Published on 2023-07-01 by GCH

# Team capacity discharge: how doing things prevents us from doing things

Everybody knows that software needs maintenance. There should be no need to explain what happens to software without maintenance. This is far from controversial in abstract terms but few people are ready discuss the specific numbers. Perhaps even fewer people are willing to accept their implications.

I was once surprised by the perverse simplicity of the problem, which I will describe below.

Say you have a fixed size team ready to start a project. At day one, your team is able to dedicate X hours of work for something to be developed and put to use after your standard unit of development time (month, quarter, year, sprint,...). Once the developed software is in use the team will need Xα hours for maintenance (including support and communication), across the following unit of development time. Naturally, α is a number between 0 and 1, likely in the range of 0.1 to 0.3, which represents the fraction of time that must be assigned to maintenance and can no longer be used for development. The more complexity involved the larger that fraction will be.

Assuming the team has a fixed size, new software development hours over a sequence of consecutive N time units might look like this:

$$X$$
$$X(1 - \alpha)$$
$$X(1 - \alpha)^2$$
$$X(1 - \alpha)^3$$
...
$$X(1 - \alpha)^{N-1}$$

In which case, the required maintenance hours might look like this:

0
$$X\alpha$$
$$X\alpha$$ + $$X(1 - \alpha) \alpha$$
$$X\alpha$$ + $$X(1 - \alpha) \alpha$$ + $$X(1 - \alpha)^2 \alpha$$
...
$$\sum\limits_{i = 0}^{N-2} X\alpha(1 - \alpha)^i$$

The last expression represents a simple geometric progression which, unsurprisingly, sums up to:

$$X(1 - (1 - \alpha)^{N-1} )$$

It had to be that way since the sum of development work and maintenance work efforts must be X.

Bottom line: the capacity for development decays exponentially whereas the required capacity for optimal maintenance grows with the symmetric exponential function. Furthermore, the total amount of attainable development time converges to the finite value of X/α, as can be seen by summing the development times of a sequence of consecutive N time units (also a geometric progression) and letting N grow to infinity. At some point nothing can be developed and all the work is related to maintenance.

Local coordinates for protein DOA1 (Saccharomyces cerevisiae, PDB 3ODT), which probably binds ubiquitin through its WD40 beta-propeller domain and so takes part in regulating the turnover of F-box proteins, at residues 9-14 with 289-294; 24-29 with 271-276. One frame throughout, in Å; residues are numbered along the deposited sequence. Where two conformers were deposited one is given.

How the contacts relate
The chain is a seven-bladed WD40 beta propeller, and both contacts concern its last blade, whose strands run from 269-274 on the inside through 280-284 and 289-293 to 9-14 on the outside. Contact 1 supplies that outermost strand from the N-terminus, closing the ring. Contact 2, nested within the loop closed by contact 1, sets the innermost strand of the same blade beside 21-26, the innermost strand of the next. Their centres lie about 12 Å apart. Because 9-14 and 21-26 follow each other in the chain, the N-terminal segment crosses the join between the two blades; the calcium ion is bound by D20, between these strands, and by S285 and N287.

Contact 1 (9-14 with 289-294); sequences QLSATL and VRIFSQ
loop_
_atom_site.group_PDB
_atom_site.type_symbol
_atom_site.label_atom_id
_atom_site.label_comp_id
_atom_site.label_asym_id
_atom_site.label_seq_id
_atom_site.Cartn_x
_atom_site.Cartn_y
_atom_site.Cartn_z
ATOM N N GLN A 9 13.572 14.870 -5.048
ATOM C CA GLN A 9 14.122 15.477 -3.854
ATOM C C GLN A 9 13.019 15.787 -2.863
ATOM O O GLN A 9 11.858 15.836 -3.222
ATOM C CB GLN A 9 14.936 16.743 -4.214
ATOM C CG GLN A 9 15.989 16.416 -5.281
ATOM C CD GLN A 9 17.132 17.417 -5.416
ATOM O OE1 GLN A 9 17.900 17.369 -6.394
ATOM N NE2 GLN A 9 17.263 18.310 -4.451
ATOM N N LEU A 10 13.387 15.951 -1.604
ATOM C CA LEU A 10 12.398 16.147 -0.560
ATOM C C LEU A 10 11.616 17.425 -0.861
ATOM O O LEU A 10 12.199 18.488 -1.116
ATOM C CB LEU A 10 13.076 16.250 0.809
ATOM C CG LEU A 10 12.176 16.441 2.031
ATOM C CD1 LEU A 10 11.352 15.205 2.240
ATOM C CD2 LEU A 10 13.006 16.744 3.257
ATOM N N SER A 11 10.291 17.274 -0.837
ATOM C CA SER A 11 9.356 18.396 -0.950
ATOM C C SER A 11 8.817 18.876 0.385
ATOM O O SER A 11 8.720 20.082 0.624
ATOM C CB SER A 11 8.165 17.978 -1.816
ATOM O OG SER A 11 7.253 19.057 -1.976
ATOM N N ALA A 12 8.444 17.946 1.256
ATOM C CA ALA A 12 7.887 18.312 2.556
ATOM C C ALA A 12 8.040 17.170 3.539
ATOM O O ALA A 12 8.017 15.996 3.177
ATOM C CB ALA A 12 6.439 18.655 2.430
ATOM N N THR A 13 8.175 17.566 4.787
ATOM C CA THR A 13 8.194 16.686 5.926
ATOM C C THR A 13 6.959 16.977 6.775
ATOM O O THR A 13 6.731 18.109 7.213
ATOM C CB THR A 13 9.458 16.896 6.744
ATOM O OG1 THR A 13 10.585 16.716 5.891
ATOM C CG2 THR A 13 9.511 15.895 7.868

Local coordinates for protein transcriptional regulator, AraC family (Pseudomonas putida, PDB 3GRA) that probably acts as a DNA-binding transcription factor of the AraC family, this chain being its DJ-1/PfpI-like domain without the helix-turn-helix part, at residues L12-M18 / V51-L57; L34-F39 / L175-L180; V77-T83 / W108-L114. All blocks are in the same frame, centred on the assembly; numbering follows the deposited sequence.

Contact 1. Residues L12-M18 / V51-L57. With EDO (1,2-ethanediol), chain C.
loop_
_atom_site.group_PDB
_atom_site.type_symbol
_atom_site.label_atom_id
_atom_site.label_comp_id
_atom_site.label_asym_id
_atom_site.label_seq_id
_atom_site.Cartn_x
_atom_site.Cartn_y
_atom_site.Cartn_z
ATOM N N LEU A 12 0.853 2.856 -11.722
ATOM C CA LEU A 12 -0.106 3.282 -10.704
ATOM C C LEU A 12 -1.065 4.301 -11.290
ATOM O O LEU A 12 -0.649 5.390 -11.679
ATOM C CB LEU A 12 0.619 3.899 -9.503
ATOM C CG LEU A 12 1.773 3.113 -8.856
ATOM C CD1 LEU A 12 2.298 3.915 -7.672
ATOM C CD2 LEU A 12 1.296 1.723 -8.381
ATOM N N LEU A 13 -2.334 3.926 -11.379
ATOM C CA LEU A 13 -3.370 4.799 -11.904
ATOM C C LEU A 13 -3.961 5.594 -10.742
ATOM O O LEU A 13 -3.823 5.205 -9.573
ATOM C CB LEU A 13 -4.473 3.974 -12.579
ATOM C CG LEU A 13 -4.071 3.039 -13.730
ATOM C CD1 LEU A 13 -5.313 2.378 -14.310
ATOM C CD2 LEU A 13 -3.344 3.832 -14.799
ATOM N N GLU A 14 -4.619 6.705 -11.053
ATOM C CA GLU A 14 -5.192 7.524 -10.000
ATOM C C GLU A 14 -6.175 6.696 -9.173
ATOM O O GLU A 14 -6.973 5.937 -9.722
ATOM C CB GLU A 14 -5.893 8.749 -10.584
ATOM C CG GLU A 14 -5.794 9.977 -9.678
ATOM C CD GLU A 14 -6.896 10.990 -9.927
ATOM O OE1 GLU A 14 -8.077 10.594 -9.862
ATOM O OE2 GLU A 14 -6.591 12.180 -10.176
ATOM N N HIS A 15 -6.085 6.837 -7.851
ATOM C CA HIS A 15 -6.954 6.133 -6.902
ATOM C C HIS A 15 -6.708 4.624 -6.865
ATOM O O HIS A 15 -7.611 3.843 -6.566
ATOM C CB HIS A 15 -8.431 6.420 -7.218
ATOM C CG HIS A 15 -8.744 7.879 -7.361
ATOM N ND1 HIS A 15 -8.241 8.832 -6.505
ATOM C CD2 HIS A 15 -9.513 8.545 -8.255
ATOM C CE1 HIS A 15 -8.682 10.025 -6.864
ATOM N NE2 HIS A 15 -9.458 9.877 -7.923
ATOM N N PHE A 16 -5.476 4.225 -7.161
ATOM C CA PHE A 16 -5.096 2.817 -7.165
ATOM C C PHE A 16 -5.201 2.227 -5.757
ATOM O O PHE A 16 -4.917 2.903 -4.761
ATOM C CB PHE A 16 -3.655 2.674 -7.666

No... wait. This can't be right. Is this for real? Surely there's something we can do...

Assuming we don't want to neglect maintenance (the results of accumulating technical debt are well known...) here's what you can do:

• exert a conscious effort to control complexity so that α is as low as possible
• gradually discard unused or less frequently used parts of the code
• continuously increase team size
• carefully mix all of the above

So as to ensure constant development capacity without increasing team size we need to discard at the same rate that we assign maintenance. That's where complexity makes a big difference: for smaller values of α the pressure to discard is lower because capacity decays slowly. In fact, it can be easily shown that the time for capacity to be halved is given by

$$t_{1/2} = -{ {ln(2)} \over {ln(1-\alpha)} }$$

A numerical evaluation of the formula above leads to the conclusion that if α=0.3 the capacity for development is halved in approximately 2 units of time, whereas if α=0.1 halving the capacity would take 6.5 units. Decay rates may also be graphically evaluated in the following plot.

In the real world, the curves are obviously not this smooth - capacity will decay in a series of steps. The need for maintenance can usually be ignored for some time until a third party dependency is discontinued, a third party API changes behaviour, a newly required library can't fit the existing versions... and a big bang of breakage sets in when allegedly nobody expected it to. And then all development has to stop until things are fixed. As the code base increases these incidents happen more and more often until the team can hardly develop anything new. Over the long run, reality will fit the described model with reasonable accuracy.

Perhaps this is something worth considering when taking decisions that might affect implementation complexity.